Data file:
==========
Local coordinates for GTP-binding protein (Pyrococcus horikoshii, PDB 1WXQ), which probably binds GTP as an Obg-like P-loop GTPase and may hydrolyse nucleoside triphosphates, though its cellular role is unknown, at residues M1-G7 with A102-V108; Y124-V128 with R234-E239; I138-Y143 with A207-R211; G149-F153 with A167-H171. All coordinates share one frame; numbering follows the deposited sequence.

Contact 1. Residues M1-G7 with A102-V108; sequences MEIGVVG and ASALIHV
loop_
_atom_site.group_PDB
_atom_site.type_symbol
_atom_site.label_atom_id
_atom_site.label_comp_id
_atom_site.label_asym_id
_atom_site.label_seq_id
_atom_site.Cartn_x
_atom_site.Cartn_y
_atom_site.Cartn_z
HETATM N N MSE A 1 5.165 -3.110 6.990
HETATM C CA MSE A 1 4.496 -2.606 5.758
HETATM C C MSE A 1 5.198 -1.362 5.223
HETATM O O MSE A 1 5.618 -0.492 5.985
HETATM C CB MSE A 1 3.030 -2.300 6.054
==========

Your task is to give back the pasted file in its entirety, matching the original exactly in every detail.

Local coordinates for GTP-binding protein (Pyrococcus horikoshii, PDB 1WXQ), which probably binds GTP as an Obg-like P-loop GTPase and may hydrolyse nucleoside triphosphates, though its cellular role is unknown, at residues M1-G7 with A102-V108; Y124-V128 with R234-E239; I138-Y143 with A207-R211; G149-F153 with A167-H171. All coordinates share one frame; numbering follows the deposited sequence.

Contact 1. Residues M1-G7 with A102-V108; sequences MEIGVVG and ASALIHV
loop_
_atom_site.group_PDB
_atom_site.type_symbol
_atom_site.label_atom_id
_atom_site.label_comp_id
_atom_site.label_asym_id
_atom_site.label_seq_id
_atom_site.Cartn_x
_atom_site.Cartn_y
_atom_site.Cartn_z
HETATM N N MSE A 1 5.165 -3.110 6.990
HETATM C CA MSE A 1 4.496 -2.606 5.758
HETATM C C MSE A 1 5.198 -1.362 5.223
HETATM O O MSE A 1 5.618 -0.492 5.985
HETATM C CB MSE A 1 3.030 -2.300 6.054